Bellingcat is a UK collective of citizen journalists. Ok? Basically, people who really like are passionate about some obscure subject and decide to use open source intelligence to figure out what the hell's going on. They've done a really notable work, for example, investigating the downing of MH 17, the poisoning of the Skripals and the U.K. they've done a lot of very significant work. They're also helping to track, you know, human trafficking victims like anything that they can basically take some leads of information and use open source intelligence to just figure out what's really going on, identifying videos of victims in Africa. You know, what country is this? Who did this? You know, it's fantastic because honestly, there isn't a there really isn't any gatekeeping about who can be a part of this effort. It's very easy for folks to come in and say, You know what, I just really care about this. I'm going to learn the tools and techniques, and I'm going to contribute and other folks are going to check my work. And if it's worthwhile, we're going to publish it. And I think there should be a similar mentality when it comes to threat intel and infosec, which is to say, Look. Start your blog, start your journey. Tell us what you're working on. Show us what you're learning. And it's I think, yeah, you're not going to put out a job requirement for someone who's into obscure German philosophy. But I think it's much easier to extend the hand to somebody who has a blog and you're like, Wow, like, I mean, they don't know everything, but you know this this person, they're a student or whatever, or they're just a random individual who really cares about this, like they're on to something. Let's hope so. I think that's an easier way to get a foot in the door to show your curiosity and show what you can do on your own. And good hiring managers should be able to say if they can do this on their own. Imagine what they'll do with our tools and our mentors, right?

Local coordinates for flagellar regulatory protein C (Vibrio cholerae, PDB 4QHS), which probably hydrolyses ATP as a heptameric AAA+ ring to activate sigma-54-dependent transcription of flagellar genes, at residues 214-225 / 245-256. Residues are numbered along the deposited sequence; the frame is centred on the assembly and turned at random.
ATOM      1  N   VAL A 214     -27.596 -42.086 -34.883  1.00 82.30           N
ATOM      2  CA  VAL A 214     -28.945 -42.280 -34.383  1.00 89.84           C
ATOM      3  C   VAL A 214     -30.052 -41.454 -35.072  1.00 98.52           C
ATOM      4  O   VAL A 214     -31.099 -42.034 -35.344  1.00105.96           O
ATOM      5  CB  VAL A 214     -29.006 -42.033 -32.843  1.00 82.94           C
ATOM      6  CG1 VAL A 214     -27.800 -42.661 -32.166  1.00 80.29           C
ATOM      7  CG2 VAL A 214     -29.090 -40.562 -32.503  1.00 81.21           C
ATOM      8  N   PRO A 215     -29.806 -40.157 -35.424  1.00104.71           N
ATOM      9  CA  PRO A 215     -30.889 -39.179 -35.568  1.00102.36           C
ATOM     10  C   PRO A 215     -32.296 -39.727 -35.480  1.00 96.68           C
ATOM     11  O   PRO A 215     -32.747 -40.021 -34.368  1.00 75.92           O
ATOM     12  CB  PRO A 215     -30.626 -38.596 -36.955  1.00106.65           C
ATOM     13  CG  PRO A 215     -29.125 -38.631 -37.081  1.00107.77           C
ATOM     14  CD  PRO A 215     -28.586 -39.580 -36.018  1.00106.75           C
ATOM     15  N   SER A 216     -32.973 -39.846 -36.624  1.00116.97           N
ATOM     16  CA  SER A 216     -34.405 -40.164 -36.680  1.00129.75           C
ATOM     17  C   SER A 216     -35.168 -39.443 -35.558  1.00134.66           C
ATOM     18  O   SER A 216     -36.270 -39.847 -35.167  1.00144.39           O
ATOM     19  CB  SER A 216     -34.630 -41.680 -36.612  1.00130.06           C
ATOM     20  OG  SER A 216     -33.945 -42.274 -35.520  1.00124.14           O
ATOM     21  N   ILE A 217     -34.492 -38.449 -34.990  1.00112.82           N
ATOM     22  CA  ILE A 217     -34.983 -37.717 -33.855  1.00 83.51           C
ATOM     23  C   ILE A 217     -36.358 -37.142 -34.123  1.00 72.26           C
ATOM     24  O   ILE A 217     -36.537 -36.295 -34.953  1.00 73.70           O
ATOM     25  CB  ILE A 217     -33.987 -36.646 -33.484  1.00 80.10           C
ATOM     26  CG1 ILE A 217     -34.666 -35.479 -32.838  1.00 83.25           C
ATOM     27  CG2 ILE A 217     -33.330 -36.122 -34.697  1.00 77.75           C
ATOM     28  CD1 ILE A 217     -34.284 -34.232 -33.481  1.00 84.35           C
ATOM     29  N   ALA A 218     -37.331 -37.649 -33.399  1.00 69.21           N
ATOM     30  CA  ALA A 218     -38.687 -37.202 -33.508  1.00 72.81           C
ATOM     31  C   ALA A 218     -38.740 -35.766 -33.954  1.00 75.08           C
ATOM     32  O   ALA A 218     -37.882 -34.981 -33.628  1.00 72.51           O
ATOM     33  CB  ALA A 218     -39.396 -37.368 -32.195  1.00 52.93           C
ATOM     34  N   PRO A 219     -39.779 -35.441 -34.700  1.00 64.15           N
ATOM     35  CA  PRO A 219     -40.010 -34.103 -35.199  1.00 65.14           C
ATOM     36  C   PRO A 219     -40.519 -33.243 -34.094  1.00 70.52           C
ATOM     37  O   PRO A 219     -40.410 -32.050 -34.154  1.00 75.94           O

Eric Trexler: